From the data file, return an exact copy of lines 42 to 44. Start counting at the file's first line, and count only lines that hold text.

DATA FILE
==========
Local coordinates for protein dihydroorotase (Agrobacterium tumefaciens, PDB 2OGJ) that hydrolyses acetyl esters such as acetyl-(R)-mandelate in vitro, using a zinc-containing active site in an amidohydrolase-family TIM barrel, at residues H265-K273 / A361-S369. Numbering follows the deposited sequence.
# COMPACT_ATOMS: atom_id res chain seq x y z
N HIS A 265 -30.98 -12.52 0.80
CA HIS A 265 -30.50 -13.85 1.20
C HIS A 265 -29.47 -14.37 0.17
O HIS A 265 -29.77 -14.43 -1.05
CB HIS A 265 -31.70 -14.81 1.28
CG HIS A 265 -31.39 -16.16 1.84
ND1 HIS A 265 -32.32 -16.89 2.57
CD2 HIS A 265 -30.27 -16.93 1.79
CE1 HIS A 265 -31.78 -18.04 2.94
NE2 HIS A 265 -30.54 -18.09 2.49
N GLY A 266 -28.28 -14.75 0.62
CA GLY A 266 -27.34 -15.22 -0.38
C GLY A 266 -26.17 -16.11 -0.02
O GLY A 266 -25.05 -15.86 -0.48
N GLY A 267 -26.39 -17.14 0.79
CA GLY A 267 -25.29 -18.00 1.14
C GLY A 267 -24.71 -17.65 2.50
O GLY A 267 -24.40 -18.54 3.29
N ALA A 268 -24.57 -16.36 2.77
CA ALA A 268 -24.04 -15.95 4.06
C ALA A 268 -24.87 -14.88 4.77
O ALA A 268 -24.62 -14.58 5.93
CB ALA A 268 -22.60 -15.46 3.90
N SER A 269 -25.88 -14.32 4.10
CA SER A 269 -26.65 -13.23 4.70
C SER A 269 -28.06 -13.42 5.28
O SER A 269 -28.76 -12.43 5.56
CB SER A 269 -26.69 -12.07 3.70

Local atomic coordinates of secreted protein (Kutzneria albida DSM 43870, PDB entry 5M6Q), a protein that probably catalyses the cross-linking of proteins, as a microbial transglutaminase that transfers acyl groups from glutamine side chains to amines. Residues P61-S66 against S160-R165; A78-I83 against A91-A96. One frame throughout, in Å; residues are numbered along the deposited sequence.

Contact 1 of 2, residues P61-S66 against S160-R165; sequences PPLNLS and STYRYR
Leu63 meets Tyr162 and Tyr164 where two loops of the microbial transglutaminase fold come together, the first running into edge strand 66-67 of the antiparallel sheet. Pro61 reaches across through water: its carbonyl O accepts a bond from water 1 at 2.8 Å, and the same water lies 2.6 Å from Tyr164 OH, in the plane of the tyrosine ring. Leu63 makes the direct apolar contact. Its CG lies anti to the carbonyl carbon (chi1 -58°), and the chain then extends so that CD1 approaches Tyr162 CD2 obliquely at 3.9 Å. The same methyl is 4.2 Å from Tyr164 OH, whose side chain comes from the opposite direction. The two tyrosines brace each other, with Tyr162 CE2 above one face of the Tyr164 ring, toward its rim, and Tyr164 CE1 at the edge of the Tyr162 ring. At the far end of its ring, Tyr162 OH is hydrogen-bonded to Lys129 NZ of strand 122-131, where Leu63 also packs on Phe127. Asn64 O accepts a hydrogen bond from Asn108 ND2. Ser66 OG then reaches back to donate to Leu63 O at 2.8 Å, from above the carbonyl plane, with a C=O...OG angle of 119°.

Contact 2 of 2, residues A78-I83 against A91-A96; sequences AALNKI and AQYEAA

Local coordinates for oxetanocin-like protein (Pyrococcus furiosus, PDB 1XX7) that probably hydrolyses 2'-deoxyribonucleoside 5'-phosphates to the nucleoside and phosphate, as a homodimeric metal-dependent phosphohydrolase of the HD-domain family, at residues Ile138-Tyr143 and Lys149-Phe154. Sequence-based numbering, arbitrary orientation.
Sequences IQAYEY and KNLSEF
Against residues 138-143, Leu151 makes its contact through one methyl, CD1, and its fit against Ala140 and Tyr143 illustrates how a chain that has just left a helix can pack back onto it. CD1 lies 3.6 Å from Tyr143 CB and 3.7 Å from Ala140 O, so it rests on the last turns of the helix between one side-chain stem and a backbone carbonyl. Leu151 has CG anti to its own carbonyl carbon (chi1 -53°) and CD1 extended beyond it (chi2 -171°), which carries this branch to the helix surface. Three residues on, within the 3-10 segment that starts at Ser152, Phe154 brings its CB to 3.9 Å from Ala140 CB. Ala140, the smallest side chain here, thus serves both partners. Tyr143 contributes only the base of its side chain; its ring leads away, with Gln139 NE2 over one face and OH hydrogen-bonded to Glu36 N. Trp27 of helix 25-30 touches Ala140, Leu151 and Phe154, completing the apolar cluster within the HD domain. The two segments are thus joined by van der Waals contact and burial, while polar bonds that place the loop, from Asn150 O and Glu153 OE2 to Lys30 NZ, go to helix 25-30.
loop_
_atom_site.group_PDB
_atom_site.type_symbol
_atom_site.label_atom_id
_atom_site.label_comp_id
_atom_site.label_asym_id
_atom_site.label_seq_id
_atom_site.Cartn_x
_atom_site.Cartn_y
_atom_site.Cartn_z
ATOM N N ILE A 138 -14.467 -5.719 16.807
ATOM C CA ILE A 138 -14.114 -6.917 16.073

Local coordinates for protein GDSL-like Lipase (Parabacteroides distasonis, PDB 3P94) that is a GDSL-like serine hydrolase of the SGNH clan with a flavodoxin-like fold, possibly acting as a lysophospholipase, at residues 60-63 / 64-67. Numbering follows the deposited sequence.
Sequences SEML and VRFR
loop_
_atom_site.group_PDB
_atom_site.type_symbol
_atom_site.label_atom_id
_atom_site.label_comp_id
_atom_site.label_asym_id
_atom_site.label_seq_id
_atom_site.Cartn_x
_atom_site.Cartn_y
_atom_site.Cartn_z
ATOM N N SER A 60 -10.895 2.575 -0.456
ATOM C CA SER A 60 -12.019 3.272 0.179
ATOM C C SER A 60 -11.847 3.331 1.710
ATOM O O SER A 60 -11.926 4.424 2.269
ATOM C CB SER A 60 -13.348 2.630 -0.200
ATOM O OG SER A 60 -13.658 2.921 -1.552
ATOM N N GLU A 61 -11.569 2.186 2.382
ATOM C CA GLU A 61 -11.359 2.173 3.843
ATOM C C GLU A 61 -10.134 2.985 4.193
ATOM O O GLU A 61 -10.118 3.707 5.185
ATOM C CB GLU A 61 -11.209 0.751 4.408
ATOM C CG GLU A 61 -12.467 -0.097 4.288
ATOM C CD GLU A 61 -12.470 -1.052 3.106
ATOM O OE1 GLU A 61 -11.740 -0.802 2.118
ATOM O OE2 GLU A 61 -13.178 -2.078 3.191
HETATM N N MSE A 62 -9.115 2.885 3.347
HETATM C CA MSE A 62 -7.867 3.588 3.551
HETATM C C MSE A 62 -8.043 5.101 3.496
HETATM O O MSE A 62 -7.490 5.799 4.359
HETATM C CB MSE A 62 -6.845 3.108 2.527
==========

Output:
_atom_site.label_comp_id
_atom_site.label_asym_id
_atom_site.label_seq_id